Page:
I entered the workforce in the 1980s, overseas, when smoke hung above your desk and some men thought it was ok to leer, touch your backside, assume that pretty meant interested, and that any form of polite rejection was likely to be a career-limiting move. This was just at work.
In those days, your male friends or colleagues going to the bar for you was appreciated as an act of chivalry, because it was likely to be a gauntlet of lewd comments and incidental touches if you went yourself; the movies were full of coercion and ‘girl gets boy when she romantically succumbs’; ‘the director’s couch’ was a common term (everyone knew what it meant) and everyone thought that this was the natural order of things.
As a young woman I felt at risk, never wanting any attention paid to my appearance or sexuality, good or bad, yet it was always present.
Roll forward to 2021 and there has definitely been progress on the surface, but clearly not enough has changed.
Of all the women in the world, Australian women stand out as being able to stand up for themselves, we have rights that many women around the world cannot fathom and can only dream of for their own daughters.
I don’t think we use these rights well enough to drive true gender balance into our society. We don’t always call situations that just aren’t ok, and maybe if we don’t call the ‘smaller’ incidents every single time, maybe the ‘bigger’ ones start to seem more permissible – fewer obstacles along the way.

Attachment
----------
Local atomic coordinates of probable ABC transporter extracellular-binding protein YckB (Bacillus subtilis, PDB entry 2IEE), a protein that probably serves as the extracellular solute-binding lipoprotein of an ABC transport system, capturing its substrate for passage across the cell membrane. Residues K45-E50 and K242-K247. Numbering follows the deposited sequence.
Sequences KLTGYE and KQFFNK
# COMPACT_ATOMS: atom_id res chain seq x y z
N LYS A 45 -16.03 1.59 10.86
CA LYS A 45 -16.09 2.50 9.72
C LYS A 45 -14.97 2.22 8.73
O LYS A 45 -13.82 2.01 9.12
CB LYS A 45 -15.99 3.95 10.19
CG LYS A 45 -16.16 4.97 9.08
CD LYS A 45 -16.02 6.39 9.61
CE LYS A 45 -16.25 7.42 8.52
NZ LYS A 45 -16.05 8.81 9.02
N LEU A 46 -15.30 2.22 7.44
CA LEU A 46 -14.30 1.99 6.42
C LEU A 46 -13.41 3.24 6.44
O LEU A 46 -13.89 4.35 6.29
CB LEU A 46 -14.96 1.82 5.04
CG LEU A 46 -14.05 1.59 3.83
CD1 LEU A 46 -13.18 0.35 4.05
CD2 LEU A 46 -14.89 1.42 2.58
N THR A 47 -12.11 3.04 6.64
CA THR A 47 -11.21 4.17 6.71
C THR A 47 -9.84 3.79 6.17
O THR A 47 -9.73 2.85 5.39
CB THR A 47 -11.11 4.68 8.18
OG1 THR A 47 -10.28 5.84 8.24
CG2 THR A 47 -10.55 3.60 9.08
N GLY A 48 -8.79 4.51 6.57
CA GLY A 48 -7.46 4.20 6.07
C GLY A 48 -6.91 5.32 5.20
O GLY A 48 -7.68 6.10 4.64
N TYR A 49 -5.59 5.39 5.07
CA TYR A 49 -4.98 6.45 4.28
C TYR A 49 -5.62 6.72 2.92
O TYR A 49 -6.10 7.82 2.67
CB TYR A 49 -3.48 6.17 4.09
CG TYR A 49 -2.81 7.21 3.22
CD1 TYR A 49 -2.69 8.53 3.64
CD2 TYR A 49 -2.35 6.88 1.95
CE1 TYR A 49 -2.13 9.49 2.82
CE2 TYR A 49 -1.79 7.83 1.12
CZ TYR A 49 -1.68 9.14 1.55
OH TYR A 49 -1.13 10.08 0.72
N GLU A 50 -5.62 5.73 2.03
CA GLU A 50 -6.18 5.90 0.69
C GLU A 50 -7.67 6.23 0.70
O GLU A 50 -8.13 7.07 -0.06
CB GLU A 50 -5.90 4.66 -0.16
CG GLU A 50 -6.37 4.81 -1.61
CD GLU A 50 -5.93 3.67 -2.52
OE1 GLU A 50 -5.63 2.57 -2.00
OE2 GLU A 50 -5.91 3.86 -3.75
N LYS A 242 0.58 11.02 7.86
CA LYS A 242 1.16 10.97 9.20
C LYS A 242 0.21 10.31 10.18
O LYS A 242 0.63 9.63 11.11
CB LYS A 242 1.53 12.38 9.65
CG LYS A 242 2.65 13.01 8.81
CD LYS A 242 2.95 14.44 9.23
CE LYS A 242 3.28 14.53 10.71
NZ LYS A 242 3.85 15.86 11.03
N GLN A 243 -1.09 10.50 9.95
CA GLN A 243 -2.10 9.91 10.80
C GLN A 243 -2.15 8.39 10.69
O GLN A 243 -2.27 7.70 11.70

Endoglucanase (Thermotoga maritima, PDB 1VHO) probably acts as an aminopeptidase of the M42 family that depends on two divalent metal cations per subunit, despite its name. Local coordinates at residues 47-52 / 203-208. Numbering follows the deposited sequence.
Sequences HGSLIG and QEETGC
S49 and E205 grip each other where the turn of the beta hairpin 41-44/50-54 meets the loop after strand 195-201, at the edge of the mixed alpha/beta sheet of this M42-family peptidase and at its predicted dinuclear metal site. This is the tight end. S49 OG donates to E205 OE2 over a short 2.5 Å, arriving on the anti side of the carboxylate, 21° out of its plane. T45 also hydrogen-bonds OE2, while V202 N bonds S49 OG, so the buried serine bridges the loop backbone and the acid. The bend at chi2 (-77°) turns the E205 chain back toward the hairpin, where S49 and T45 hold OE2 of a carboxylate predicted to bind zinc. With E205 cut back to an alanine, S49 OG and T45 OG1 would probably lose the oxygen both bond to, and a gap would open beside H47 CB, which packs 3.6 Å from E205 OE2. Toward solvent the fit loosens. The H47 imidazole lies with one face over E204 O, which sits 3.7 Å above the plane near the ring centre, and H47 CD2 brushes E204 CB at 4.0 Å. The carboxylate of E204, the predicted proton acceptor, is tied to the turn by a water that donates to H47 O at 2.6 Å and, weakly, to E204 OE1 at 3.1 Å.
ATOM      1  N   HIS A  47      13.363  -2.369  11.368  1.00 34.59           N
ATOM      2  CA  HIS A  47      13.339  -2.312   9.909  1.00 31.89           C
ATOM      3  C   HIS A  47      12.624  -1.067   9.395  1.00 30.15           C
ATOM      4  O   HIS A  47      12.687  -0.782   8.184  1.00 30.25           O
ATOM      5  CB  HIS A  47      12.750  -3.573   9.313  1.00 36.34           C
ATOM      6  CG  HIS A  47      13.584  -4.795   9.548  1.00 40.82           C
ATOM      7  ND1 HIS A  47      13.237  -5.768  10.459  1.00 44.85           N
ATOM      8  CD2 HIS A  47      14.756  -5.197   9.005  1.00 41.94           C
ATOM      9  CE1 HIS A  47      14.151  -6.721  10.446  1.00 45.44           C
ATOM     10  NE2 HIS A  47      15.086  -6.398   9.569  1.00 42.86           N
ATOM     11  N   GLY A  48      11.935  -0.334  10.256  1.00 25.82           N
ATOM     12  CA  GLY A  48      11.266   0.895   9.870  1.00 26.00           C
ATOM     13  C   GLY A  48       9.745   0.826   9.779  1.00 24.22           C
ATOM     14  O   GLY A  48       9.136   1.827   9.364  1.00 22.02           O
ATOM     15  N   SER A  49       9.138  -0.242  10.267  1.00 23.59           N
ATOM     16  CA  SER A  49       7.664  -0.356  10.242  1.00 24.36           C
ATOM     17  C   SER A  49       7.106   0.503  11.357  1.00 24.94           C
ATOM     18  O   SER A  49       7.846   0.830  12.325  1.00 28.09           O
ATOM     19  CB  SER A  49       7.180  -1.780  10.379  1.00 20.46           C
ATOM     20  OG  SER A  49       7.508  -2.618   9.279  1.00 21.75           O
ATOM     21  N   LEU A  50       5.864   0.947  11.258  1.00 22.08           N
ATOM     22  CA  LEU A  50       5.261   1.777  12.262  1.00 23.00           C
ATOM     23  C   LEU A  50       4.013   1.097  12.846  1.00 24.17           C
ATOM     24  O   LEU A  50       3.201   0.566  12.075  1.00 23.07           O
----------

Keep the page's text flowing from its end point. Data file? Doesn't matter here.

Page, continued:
We may not be calling them because we don’t recognise them … and if that’s the case, here’s my guide for those who can’t see the bleeding obvious – and these apply to everyone:
- if you are thinking about someone you work with in a sexual way, and they get any inkling of this – by the way you look at them, speak to them, comment about them, behave around them, do any of these things with colleagues behind their back – it’s not ok
- if any of the above happens to you, or a colleague, you need to call it; you can’t look the other way, because that person then thinks you’re saying it’s ok.
I like to think that in 2021, in Australia, if someone found me a bit lost and vulnerable anywhere, the last thing they would think about is satisfying their own sexual urge by violating me and my body.
Finally, just for this week, can we stop talking about sexual harassment in the workplace. This week we’re talking about alleged rape. Yes, nasty word, very nasty deed, no sugar coating.
P.S. Would you believe that I had second thoughts about submitting this column, worried about the backlash – but then we agreed, that’s what people do, self-censor to avoid a negative judgment – and it’s not good enough. (This is the light version.)
If you or someone you know is affected by sexual assault or violence, call 1800RESPECT on 1800 737 732, or visit 1800RESPECT.org.au.